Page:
Drone's eye view: on the lookout for kudzu – Transcript
Narrator: Not all plants are created equal. Some pose a real danger to our environment, and we have to stay one step ahead. That's where drones come in.
Erin Bullas-Appleton, MSc (Plant Health Survey Biologist, CFIA): Today, we are in Kingsville, Ontario, conducting the final stages of a research project associated with kudzu – an invasive woody plant.
Drone's eye view
Erin Bullas-Appleton: We're fortunate to be able to test drones, or UAVs, at this site. We're located on the north shore of Lake Erie, and the slope where the kudzu has infested is incredibly steep and it is also unstable as it continues to erode. This poses survey challenges and also safety challenges as far as ground surveys being conducted at this site. So UAVs enable us to assess the population as well as the site characteristics without staff into that steep slope.
Why is kudzu a problem?
Erin Bullas-Appleton: Kudzu is an invasive woody perennial vine. It is a problem because it has the capacity to spread vegetatively and not only does it spread quickly, it can spread horizontally and climbs vertically.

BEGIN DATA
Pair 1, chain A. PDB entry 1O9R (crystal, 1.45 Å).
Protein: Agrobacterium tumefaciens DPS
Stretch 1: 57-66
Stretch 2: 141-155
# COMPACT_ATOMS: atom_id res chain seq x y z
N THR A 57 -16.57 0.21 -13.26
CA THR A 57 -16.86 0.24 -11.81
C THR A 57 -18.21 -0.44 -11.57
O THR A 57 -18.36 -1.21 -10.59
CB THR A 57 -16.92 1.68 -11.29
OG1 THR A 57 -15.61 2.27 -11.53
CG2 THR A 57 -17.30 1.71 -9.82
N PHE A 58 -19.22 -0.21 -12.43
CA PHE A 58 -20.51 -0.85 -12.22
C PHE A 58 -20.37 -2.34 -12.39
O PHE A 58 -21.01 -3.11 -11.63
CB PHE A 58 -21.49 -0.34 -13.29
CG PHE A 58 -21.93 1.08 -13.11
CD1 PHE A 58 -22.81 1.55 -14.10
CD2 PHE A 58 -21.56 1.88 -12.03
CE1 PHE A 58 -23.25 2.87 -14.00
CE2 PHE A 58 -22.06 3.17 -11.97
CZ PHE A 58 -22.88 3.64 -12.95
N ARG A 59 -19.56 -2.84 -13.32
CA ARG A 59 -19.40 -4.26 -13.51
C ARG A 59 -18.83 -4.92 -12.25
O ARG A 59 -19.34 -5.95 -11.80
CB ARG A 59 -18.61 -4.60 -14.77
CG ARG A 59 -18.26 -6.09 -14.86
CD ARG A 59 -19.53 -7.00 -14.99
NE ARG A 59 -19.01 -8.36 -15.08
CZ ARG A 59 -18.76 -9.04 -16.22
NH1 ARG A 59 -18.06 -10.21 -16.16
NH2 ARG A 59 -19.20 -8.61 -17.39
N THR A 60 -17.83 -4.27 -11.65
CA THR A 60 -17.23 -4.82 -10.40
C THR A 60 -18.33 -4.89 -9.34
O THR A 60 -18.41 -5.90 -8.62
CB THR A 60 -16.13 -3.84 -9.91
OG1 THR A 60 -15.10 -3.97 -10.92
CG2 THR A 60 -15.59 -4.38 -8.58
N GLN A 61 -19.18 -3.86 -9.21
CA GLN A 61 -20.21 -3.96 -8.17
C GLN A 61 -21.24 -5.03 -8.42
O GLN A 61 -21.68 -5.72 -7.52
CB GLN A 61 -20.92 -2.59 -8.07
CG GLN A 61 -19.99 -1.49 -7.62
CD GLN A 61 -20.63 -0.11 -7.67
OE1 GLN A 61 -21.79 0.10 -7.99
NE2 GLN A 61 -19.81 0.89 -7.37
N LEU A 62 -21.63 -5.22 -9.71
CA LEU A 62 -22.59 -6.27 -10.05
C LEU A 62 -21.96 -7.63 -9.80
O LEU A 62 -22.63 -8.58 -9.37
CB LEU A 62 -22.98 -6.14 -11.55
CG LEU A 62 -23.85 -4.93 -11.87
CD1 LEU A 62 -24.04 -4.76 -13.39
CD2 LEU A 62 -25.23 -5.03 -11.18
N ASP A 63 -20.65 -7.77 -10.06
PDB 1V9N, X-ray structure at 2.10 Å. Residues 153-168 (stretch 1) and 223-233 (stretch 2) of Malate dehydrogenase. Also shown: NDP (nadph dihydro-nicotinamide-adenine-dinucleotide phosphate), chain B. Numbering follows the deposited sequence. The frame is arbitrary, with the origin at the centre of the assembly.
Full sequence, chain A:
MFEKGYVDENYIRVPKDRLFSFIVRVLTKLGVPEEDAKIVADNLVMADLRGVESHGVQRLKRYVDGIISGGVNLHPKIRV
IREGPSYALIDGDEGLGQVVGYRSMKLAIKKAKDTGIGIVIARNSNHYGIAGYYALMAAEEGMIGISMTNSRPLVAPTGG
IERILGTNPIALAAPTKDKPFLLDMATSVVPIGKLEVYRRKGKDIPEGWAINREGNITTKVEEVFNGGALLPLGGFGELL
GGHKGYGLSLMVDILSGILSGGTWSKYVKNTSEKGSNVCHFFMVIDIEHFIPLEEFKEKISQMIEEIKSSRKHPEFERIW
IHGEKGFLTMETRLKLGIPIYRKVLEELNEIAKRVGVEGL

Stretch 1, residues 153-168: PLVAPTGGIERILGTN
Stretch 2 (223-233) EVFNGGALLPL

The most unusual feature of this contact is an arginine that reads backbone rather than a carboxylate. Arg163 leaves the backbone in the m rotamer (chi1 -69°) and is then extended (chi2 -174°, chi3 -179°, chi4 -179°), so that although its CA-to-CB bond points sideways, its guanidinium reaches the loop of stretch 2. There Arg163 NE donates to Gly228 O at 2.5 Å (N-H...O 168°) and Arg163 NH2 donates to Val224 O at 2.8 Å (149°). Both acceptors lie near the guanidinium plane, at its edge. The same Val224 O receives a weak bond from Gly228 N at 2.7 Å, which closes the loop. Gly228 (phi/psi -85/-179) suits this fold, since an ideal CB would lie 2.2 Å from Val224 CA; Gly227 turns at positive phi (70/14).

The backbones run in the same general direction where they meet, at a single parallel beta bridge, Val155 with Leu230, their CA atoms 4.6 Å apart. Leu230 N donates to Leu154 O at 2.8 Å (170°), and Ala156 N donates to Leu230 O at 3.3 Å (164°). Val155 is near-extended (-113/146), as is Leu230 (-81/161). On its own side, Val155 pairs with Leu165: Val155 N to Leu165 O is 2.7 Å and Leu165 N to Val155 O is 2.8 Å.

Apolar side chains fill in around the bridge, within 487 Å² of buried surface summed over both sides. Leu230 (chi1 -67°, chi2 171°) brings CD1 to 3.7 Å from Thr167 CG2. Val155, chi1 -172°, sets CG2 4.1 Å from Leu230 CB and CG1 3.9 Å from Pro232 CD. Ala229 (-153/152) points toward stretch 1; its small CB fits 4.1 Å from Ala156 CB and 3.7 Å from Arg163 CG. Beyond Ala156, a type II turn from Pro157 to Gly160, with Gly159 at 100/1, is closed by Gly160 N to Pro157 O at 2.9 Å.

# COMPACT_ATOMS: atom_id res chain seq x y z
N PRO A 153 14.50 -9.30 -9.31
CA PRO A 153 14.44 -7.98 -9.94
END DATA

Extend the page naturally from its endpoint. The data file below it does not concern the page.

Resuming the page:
So basically it forms a blanket over all the vegetation – suffocating it and choking it out.
What does kudzu look like?
Erin Bullas-Appleton: You can see here, is, has a large lobed leaf, with three leaflets. The leaflets range from 7 to 20 centimeters in length. It is also quite distinct as it has red-ish to purple clusters of flowers that are prominent in mid to late-summer. It's distinct because of its vertical, as well as horizontal grown habits. And it can be distinguished by how quickly spreads through the landscape.
Report invasive plants to the CFIA
Narrator: If you suspect a kudzu infestation, or if you think you've found another plant pest, report it at inspection.gc.ca/pests.
Together, we can prevent the spread of invasive plants and plant pests… with a little help from technology.